People in developing countries may not have the luxury of access to many modern technologies. They do, however, have affordable access to smartphones increasingly. According to a recent mobility report from Ericsson, there are 2.6 billion smartphone subscriptions globally, with another 3.5 billion expected to come online by 2020.
With that growth comes increasingly rapid SMS penetration, and with that penetration has come a slew of apps using SMS to support better health care. In the past, we’ve seen numerous SMS messages for disease prevention, surveillance, self-management and compliance in developing countries. (An academic study dating back to 2012 had identified 98 related applications.)
Many of those apps have focused on HIV/AIDS and used bulk messaging. Today, at Disrupt London’s overnight hackathon, a team comprising two astronomy PhDs from the University of Cambridge, along with three developers who they met here, came up with another seemingly useful app called MedicSMS.
The idea behind it is to allow someone without easy access to healthcare providers to text frightening symptoms that he or she is experiencing. Using IBM Watson, the app then delivers that person the best advice that it can regarding what the condition might be and what measures to take. Additionally, it asks the person sending the text for his or her location, data it then feeds to local government and NGOs. (The team also whipped up an interface that enables the NGOs to see on a map where the text was sent, so they can attend to the person if necessary.)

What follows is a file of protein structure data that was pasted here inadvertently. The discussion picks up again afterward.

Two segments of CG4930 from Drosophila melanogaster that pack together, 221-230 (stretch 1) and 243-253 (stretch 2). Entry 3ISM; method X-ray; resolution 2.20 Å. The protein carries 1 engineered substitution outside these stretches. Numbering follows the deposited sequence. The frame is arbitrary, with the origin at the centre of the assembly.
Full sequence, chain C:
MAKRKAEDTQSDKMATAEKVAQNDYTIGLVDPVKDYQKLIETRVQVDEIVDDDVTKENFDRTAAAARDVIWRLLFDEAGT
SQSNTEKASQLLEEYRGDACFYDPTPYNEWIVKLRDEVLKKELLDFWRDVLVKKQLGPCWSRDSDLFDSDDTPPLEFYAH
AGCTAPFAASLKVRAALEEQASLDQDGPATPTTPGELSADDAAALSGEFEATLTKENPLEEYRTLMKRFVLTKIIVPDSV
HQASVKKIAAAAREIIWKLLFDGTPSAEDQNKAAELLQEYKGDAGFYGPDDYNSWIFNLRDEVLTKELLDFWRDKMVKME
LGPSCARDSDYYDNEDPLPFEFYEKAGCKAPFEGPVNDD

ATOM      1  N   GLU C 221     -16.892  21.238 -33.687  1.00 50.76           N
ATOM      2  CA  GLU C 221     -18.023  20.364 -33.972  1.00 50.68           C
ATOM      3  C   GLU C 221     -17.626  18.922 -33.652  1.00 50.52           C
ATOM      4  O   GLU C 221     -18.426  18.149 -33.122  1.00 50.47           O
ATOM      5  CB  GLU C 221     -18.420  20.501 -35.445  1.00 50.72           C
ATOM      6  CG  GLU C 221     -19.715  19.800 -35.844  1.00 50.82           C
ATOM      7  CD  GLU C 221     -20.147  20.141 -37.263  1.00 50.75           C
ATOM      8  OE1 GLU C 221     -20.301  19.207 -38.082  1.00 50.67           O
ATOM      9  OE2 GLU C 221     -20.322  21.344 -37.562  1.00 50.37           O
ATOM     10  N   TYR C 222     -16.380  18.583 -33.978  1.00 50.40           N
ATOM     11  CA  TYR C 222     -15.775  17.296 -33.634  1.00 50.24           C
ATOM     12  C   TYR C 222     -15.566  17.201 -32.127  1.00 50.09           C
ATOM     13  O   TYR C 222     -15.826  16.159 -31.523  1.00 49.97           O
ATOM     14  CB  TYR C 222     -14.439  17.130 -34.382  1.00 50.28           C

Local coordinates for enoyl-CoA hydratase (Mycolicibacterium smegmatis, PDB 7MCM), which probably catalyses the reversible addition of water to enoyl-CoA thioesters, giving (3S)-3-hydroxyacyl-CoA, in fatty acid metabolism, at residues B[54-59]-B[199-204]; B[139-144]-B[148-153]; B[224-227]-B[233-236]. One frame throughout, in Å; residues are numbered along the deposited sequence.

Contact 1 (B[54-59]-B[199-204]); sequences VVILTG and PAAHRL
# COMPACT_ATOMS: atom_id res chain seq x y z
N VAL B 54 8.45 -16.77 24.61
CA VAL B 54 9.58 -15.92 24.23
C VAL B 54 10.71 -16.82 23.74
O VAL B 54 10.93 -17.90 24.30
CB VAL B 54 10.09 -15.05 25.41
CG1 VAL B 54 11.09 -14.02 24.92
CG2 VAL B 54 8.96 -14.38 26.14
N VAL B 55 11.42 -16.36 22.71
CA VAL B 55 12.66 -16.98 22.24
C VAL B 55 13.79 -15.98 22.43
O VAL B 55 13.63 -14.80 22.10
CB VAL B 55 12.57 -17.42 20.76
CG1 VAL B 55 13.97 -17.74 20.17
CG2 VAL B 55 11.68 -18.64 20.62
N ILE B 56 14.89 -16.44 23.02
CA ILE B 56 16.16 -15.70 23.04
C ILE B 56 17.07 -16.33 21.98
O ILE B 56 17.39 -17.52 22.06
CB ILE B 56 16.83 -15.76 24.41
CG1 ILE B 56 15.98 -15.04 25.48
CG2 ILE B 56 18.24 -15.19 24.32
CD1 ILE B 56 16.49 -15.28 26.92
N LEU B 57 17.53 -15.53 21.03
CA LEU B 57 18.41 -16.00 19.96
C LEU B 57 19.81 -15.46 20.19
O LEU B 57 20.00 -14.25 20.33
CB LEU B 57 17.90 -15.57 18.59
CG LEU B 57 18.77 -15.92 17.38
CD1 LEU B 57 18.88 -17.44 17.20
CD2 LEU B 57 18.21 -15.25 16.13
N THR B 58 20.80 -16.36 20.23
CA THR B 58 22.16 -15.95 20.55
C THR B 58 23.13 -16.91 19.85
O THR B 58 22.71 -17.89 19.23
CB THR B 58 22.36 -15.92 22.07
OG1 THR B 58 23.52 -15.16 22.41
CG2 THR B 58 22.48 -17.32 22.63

George Stefanis — one of the developers on the project (his full-time job is at the Walt Disney Company) — tells us that, already, “in principal, the app works if you were to call it from a browser.”
Next steps involve improving its infrastructure and figuring out how to overcome some restrictions of Twilio, whose SMS API MedicSMS is currently using.
Down the road, says Harley Katz, one of the PhDs on the team, MedicSMS could also help governments and health care organizations better understand when and where epidemics are taking root. “Eventually, we’re hoping to track much more, including where similar symptoms are popping up on the map.”